Have you ever noticed how much more attractive a car or home is when it looks fresh and clean and well maintained? Its that “curb appeal” that can really make a big difference with the sale of your home but there are other factors at play, too.
Usually a buyer will get a home inspection done and its really important to have that report be as thin as possible with the fewest glaring issues as possible.
Even if its nothing more than a whole bunch of small stuff that “stuff” (psychologically) alters buyers opinions of the home. Our goal here is to knock as much of that small stuff off the inspection report so that the report is as clean as it can be.
We want to reduce the amount of things that buyers have to negotiate on price with. Rotting fascia? Gonna tackle it. Dirty evaporator coil? We’re on it. Maybe you won’t do everything on the list but anything you can do will help.
Some of the areas that we’ll cover are:
- Water Heater and Plumbing
Let’s get to it!
The goal is to attack the cheap and easy fixes that give you a cleaner inspection report and ultimately your buyers will have less negotiating leverage.
This list is not a “must do” but rather a list that you can pick and choose the things you want to improve or can improve, every little bit helps.
Not a whole lot you can do about a roof that is aged. If its old, its old and most likely you probably won’t replace it just to sell a house but there are some small things you can do to clean it up a little bit.
Starting from literally cleaning it up with a pressure washer you can also identify cracks (tile roof) that can be filled to shingles that can be replaced.
For whatever reason you may have some insulation that is out of place or missing. Insulation does not cost that much and can do wonders for your heating and cooling efficiency. Its easy and cheap and belongs on our pre-inspection to-do list.
Fascia is a very common place for wood rot to occur, especially where two pieces come together at the corner. Unfortunately, fascia rot sticks out like a sore thumb but there are ways to replace those rotted sections or
if its small enough you can do smaller patch repairs.
Both of which will help your report and curb appeal in the long run. Here are common wood rot areas:
Many CBS homes with stucco siding will have hairline cracks -its just part of life and its nothing to worry about. Until they get large enough to put your finger into its not something to even put on your list. You can definitely fill cracks in or paint the area but other than that its not an issue because its usually not structural in nature.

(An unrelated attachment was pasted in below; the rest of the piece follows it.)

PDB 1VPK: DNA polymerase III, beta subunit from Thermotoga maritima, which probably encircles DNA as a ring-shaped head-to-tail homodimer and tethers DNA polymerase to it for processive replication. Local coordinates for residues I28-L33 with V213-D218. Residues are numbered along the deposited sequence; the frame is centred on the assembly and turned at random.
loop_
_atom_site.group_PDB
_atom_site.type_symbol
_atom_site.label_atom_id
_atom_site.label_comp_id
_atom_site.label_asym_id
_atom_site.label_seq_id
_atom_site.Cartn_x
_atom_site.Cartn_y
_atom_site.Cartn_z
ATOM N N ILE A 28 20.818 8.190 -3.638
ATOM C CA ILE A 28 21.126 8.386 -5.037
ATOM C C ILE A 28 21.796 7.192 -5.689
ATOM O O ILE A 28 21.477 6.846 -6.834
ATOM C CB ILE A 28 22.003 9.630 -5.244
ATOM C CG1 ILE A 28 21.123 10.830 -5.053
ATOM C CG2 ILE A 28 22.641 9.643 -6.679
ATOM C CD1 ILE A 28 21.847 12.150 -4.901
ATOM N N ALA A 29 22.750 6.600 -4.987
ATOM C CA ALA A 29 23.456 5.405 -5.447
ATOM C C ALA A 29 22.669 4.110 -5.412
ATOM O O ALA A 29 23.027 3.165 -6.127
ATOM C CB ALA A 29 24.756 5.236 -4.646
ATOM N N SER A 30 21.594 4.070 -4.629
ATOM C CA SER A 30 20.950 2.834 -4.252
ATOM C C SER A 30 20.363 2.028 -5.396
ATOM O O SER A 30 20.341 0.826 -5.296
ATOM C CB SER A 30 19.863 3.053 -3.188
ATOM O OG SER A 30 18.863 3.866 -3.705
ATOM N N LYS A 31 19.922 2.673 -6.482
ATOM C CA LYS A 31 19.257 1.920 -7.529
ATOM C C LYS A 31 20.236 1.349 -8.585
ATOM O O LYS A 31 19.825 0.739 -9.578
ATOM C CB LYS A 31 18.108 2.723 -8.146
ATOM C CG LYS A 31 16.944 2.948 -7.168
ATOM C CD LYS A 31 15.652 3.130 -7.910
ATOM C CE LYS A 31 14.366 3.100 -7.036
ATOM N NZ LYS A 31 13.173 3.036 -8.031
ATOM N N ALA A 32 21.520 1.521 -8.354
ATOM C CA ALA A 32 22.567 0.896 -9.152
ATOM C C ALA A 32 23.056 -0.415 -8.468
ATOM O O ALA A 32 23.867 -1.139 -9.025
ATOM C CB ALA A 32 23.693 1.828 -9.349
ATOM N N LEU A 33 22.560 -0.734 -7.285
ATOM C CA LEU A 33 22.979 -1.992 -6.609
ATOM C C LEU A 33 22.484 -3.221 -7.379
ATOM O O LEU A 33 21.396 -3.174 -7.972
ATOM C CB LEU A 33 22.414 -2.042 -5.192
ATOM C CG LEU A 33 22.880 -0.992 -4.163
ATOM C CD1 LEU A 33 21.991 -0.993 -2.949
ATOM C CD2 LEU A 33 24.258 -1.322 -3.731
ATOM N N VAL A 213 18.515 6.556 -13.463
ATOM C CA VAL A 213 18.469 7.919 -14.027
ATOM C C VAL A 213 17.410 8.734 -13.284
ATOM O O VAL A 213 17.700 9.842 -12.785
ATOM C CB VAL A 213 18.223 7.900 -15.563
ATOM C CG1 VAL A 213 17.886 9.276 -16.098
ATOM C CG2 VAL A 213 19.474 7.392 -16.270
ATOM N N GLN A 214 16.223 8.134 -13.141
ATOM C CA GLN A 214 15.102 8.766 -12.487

Vegetation and Trees
You are going to want to take a little walk around the house and simply look for vegetation or trees that are touching the side of the house or, in the case of trees, rubbing on the roof with their branches.
Ground cover vegetation, although it looks nice, poses a couple of issues. One is that it doesn’t allow the area between the house and vegetation to air out and dry therefore trapping moisture causing mold etc.
The second issue is that it acts like a little ladder for insects and maybe even rodents to climb up and get at your house. Shoot for allowing a 12-16 inch space between the vegetation and walls.
Air conditioning units are commonly a negotiating item. You probably won’t spend less than $3,500 to replace one so although we can’t change the age of your unit we can certainly make it look better. Manufactures will state that 10 years is the lifespan of a typical A/C unit but the reality is that if maintained well you should be getting around 15 years and possibly even longer.
Part of that maintenance is the insulation on the set line. The line is easy enough to identify because there are two, thin metal pipes coming out of your unit. The thinner of the two is called the “liquid line” while the other is called the “suction line”.
The larger line (the suction line) should be insulated to maintain the best efficiency. Any home improvement center will have the insulation you need and it will cost just a few dollars and just minutes to replace.
And while we are still outside looking the A/C unit lets check on the condensate drain. This will be a PVC pipe coming out of the wall and ultimately it leads to your air handler.